UPDATED: 3:14 p.m.
What happened during the 13 seconds a twice-convicted killer was outside a Penticton strip club with a man who later died from head injuries has finally come to light.
Michael Richard Beauchamp, 43, pleaded guilty this week to the manslaughter death of 53-year-old Terrence Dale Wooley, who was found unconscious outside Slack Alice’s Show Pub on April 24, 2009, and died a month later.
Beauchamp had been scheduled to go to trial this week on a charge of second-degree murder, but instead pleaded guilty to the lesser charge.
On Friday in B.C. Supreme Court in Penticton, a judge went along with a joint submission from Crown and defence and sentenced Beauchamp to 12 years in jail with five years’ credit for time served. He can apply for early release after serving one-third of the new time.
“It’s not that long. He’ll get out and do it to somebody else,” the victim’s brother, Vern, said outside court.
According to the agreed statement of facts, read out by Crown counsel John Swanson, surveillance cameras at Slack Alice’s, which was destroyed by fire in 2012, recorded Wooley arriving at the bar around 11:44 p.m. He ordered a double-whisky, argued with the bartender about the price, then quickly downed the drink and slammed the glass onto the bar. The glass shattered and shards landed on nearby patrons and in an ice bin.
A bouncer ran over to Wooley, punched him once in the head and took him down to the floor, at which point the cameras lost sight of the victim.
A camera did record a second bouncer joining the fray and “making a stomping motion in the area where Mr. Wooley is lying on the ground,” Swanson said, but the staffer denied to police that he “kicked or stomped” the victim.
The second bouncer then dragged Wooley by his shirt collar across the floor of the bar and out a back door, then re-entered the club a few seconds later.
Shortly after Wooley was deposited outside, Beauchamp disappeared out the same door, then returned inside just 13 seconds later.
A waitress went out to help the unconscious Wooley and told police he was bleeding from his ears, and his head was covered in blood. An ambulance arrived soon after to take him to hospital. He never regained consciousness and died a month later in a hospice house.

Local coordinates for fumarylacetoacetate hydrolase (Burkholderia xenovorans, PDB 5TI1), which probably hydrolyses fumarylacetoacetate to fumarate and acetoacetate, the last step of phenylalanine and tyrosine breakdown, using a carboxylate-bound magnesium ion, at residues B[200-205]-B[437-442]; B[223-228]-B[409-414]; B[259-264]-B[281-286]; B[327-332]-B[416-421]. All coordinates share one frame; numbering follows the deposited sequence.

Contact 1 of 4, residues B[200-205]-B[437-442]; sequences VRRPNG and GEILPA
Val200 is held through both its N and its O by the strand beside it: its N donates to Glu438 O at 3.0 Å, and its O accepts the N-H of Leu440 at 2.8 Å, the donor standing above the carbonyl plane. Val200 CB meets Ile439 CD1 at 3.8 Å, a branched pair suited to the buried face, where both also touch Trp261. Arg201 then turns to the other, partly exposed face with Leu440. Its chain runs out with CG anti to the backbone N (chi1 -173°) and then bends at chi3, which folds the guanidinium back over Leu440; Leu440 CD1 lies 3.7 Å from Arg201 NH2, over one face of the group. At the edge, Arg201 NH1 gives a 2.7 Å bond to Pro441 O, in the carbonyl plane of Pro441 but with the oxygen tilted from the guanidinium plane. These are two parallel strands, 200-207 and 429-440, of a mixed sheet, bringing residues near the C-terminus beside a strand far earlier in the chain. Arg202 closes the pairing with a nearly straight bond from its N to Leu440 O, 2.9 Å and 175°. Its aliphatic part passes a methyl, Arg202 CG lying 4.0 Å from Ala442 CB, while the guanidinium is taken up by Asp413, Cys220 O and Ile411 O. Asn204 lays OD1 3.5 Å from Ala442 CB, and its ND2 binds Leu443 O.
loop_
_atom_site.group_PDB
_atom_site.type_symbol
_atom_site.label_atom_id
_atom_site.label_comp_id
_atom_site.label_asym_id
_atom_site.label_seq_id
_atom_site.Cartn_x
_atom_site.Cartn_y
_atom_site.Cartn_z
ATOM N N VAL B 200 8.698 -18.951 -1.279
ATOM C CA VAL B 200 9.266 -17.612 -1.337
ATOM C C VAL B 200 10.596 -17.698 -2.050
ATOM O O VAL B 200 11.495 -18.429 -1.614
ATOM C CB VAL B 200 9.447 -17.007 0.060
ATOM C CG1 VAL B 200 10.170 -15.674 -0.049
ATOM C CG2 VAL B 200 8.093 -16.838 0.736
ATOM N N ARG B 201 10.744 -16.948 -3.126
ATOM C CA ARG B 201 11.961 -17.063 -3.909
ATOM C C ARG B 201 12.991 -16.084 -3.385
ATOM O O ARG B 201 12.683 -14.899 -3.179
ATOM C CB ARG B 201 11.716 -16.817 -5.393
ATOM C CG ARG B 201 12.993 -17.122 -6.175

An autopsy found he died from pneumonia that resulted from a “compromised respiratory system from head injuries,” Swanson said.
In the months that followed, Mounties organized a Mr. Big undercover sting to elicit a confession from Beauchamp. The court didn’t hear details of the operation, but the RCMP typically convince a target that Mr. Big, an undercover officer, is actually a crime boss who can make the suspect’s legal problems go away once he confesses details of past crimes.
Swanson said Beauchamp told Mr. Big that he kicked Wooley in the head outside Slack Alice’s and that the victim’s “head had smashed against a power pole.”
A neurologist who examined Wooley concluded only that he had been struck by at least two blows, resulting in a skull fracture. Swanson said there remains a reasonable doubt about whether Beauchamp’s kick ultimately led to Wooley’s death.
The Crown counsellor said outside court that Mounties interviewed bar staff, but found they acted appropriately given they had to ensure other patrons’ safety, so police didn’t recommend charges.
Defence counsel Robert Claus told the court his client admitted Wooley’s death was “an unintended consequence of a violent act that commenced with others and concluded with the involvement of Mr. Beauchamp.”
Claus said Beauchamp, who has two kids and worked last as a tattoo artist, “viewed himself as a friend of the bar staff,” and his actions were an attempt to help them.
The court heard that both Beauchamp and Wooley were drunk on the night in question and that the 31 prior convictions on Beauchamp’s criminal record are all related to substance abuse.
Given a chance to address the court Friday, Beauchamp told the judge, “I don’t wish to say anything right now.” He also avoided eye contact with eight members of Wooley’s family who were seated in the gallery.
In her reasons for sentence, Justice Jeanne Watchuk said she considered Beauchamp’s criminal record and Wooley’s defenceless state at the time of the kick to be aggravating factors. She counted as mitigating factors both Beauchamp’s guilty plea, which spared five weeks of court time for a case that involved complex legal and medical issues, and the accused’s intoxication the night of the crime.
Watchuk also noted that Beauchamp’s 2002 conviction in Ontario for manslaughter, for which he received a 10 years for killing an-ex girlfriend’s three-year-old daughter, meant his latest required a “step up” to 12 years.
He was also handed concurrent two-year sentences on five counts of assault and uttering threats against the woman with whom he was living in Penticton prior to his arrest in March 2010.
POSTED: 12:26 p.m.
A vicious assault outside a Penticton strip bar has netted a 12-year jail term for one of the attackers, who pleaded guilty to manslaughter.
Michael Richard Beauchamp, 43, was sentenced Friday in B.C. Supreme Court in Penticton for his part in a April 2009 assault on 51-year-old Terrence Dale Wooley.
Wooley died a month later due to complications from the head injury he suffered at Slack Alice’s Show Pub.
Court heard that Wooley smashed a glass inside the bar, was then struck by two bouncers and dragged outside, where Beauchamp then kicked the victim in the head.
Police elicited a confession from Beauchamp through a Mr. Big undercover operation. Bar staff were not charged.
Beauchamp was given credit for five years’ time served, and has seven years remaining on his sentence. It marks his second conviction for manslaughter.
Slack Alice’s was destroyed in a 2012 fire.
More to come.